The Bureau of Land Management (BLM) was toward the top of my husband’s list of places to visit, when we moved here. At the BLM office, he found out where it is legal to target shoot within driving distance of our new home. We target shoot ourselves, so this didn’t surprise me. The surprise was his strategy of picking up brass there and then recycling it — for a profit of $10 an hour!
All the BLM land where we can shoot around here is completely undeveloped. To save on gas, we go to each site only once a week. We bring hand sanitizer and a cooler with food and water. We bring a portable toilet to use inside our camper shell.
We also bring hearing protection so that our eardrums don’t blow out from the noise of other people target shooting while we are picking up brass. At first, I just used those cheap disposable styrofoam ear plugs they sell in sporting goods departments. Now, I have my own fancy black headset. I wish I had spent a little more and gotten one with a radio in it.
When we arrive at the BLM site, we first go around and see where people have positioned themselves and which way they are shooting. Etiquette says whoever got there first makes the rules, so we ask if they mind us picking up brass nearby. Almost nobody minds, but everyone thanks us for asking.
We each bring an empty 5 gallon paint bucket to put our brass in. Our buckets fill up quickly because we also pick up aluminum cans and shot-up pieces of aluminum cans. We bring two 50 gallon trash cans to dump our paint buckets into. We also bring needle nose pliers to help us pick up smaller 22 caliber brass.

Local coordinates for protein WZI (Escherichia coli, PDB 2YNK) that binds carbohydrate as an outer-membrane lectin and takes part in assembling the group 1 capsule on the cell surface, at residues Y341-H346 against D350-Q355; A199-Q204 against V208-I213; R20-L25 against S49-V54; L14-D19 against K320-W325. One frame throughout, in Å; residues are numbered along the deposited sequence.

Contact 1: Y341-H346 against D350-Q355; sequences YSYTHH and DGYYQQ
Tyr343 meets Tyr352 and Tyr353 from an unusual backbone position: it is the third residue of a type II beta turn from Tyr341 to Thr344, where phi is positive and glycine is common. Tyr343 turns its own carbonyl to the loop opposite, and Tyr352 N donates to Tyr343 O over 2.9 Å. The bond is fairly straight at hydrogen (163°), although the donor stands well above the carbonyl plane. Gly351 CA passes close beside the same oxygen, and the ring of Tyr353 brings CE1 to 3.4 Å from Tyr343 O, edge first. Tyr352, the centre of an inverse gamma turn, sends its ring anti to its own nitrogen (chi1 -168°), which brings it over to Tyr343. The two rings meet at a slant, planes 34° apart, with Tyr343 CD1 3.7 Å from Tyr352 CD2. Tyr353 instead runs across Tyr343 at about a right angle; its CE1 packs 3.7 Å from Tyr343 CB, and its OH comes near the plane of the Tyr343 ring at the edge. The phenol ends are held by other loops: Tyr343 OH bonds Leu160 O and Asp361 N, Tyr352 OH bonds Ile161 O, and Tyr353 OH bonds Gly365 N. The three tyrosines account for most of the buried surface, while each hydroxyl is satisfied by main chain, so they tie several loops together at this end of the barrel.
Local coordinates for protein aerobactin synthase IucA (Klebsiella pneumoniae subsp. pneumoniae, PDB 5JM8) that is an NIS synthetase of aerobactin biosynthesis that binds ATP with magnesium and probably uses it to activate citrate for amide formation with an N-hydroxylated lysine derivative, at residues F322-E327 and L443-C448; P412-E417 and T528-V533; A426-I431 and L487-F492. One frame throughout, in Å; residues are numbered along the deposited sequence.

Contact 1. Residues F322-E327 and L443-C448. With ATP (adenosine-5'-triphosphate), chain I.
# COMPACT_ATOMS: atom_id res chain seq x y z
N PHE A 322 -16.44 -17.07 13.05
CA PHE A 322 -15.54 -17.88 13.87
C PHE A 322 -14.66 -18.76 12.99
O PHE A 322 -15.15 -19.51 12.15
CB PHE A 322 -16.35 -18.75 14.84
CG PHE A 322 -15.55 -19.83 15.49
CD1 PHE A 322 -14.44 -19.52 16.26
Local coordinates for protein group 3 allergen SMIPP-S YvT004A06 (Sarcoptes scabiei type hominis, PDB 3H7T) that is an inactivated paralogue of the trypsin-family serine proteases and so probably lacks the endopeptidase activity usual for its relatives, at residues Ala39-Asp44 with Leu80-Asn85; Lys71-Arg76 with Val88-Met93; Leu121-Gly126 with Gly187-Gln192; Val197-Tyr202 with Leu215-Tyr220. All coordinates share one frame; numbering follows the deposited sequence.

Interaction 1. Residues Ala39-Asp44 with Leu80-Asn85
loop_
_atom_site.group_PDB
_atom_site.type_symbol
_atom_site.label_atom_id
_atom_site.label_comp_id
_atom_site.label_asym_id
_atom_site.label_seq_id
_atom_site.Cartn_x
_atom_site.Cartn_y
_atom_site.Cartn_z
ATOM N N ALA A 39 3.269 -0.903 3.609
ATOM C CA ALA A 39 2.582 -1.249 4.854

New brass is fairly obvious on the ground, especially if the sun is out. Older brass gets black, and I used to mistake it for steel, which isn’t worth any money where we live. Shells that look copper are usually just rusted steel. We bring a magnet to test these. Some turn out to be brass, but not many.
Recycling goes by weight, so the bigger caliber brass brings in the most money. Where we live, brass recycles for $1.60 per pound. If we are pressed for time, then we just pick up 9 mm shells and bigger. If we have all day, then we pick up all the 22 caliber brass as well.
Where we live, the same recycling center that buys aluminum cans buys the brass shells. We asked if they would buy the brass feet off of plastic shotgun shells. They said they would if we could get all the plastic completely off. So far, we have tried pulling and burning, with no success.
I was surprised how much fun it is picking up brass. It reminds me of hunting for Easter eggs when I was a kid. You never know what you will find. We have found GI Joe clothes, picture frames in usable condition, full boxes of unused ammunition, whole clay pigeons, and unused shooting targets before. It is great exercise, too, but the best part is we make $10 an hour at it.
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